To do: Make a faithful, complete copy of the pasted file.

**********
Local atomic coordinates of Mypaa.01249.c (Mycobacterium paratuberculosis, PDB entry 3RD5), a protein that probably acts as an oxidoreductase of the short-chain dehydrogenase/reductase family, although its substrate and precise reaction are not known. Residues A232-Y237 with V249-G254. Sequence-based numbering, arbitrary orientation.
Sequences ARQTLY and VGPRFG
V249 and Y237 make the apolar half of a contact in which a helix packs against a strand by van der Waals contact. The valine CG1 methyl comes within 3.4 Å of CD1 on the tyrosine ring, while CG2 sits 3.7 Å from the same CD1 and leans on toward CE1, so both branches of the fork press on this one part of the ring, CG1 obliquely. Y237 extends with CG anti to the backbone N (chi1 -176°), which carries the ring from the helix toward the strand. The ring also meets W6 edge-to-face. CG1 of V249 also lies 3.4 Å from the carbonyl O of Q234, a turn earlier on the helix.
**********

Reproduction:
Local atomic coordinates of Mypaa.01249.c (Mycobacterium paratuberculosis, PDB entry 3RD5), a protein that probably acts as an oxidoreductase of the short-chain dehydrogenase/reductase family, although its substrate and precise reaction are not known. Residues A232-Y237 with V249-G254. Sequence-based numbering, arbitrary orientation.
Sequences ARQTLY and VGPRFG
V249 and Y237 make the apolar half of a contact in which a helix packs against a strand by van der Waals contact. The valine CG1 methyl comes within 3.4 Å of CD1 on the tyrosine ring, while CG2 sits 3.7 Å from the same CD1 and leans on toward CE1, so both branches of the fork press on this one part of the ring, CG1 obliquely. Y237 extends with CG anti to the backbone N (chi1 -176°), which carries the ring from the helix toward the strand. The ring also meets W6 edge-to-face. CG1 of V249 also lies 3.4 Å from the carbonyl O of Q234, a turn earlier on the helix.